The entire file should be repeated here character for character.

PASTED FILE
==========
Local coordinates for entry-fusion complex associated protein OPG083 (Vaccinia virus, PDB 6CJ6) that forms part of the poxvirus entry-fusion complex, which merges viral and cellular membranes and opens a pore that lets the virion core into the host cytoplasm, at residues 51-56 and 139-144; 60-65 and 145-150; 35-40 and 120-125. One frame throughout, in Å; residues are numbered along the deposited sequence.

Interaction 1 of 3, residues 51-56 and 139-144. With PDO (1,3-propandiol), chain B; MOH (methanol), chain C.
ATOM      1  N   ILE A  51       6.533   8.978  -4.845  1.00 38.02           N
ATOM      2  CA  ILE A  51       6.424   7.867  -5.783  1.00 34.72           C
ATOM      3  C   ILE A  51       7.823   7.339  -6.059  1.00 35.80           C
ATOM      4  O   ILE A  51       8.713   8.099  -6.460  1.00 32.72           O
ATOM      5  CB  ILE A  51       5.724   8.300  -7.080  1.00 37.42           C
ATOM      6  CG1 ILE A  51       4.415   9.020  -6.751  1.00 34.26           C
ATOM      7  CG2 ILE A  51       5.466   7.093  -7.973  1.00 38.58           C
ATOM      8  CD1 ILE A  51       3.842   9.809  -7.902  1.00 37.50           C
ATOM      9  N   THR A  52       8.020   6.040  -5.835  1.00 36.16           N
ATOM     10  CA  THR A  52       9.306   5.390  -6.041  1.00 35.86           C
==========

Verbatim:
Local coordinates for entry-fusion complex associated protein OPG083 (Vaccinia virus, PDB 6CJ6) that forms part of the poxvirus entry-fusion complex, which merges viral and cellular membranes and opens a pore that lets the virion core into the host cytoplasm, at residues 51-56 and 139-144; 60-65 and 145-150; 35-40 and 120-125. One frame throughout, in Å; residues are numbered along the deposited sequence.

Interaction 1 of 3, residues 51-56 and 139-144. With PDO (1,3-propandiol), chain B; MOH (methanol), chain C.
ATOM      1  N   ILE A  51       6.533   8.978  -4.845  1.00 38.02           N
ATOM      2  CA  ILE A  51       6.424   7.867  -5.783  1.00 34.72           C
ATOM      3  C   ILE A  51       7.823   7.339  -6.059  1.00 35.80           C
ATOM      4  O   ILE A  51       8.713   8.099  -6.460  1.00 32.72           O
ATOM      5  CB  ILE A  51       5.724   8.300  -7.080  1.00 37.42           C
ATOM      6  CG1 ILE A  51       4.415   9.020  -6.751  1.00 34.26           C
ATOM      7  CG2 ILE A  51       5.466   7.093  -7.973  1.00 38.58           C
ATOM      8  CD1 ILE A  51       3.842   9.809  -7.902  1.00 37.50           C
ATOM      9  N   THR A  52       8.020   6.040  -5.835  1.00 36.16           N
ATOM     10  CA  THR A  52       9.306   5.390  -6.041  1.00 35.86           C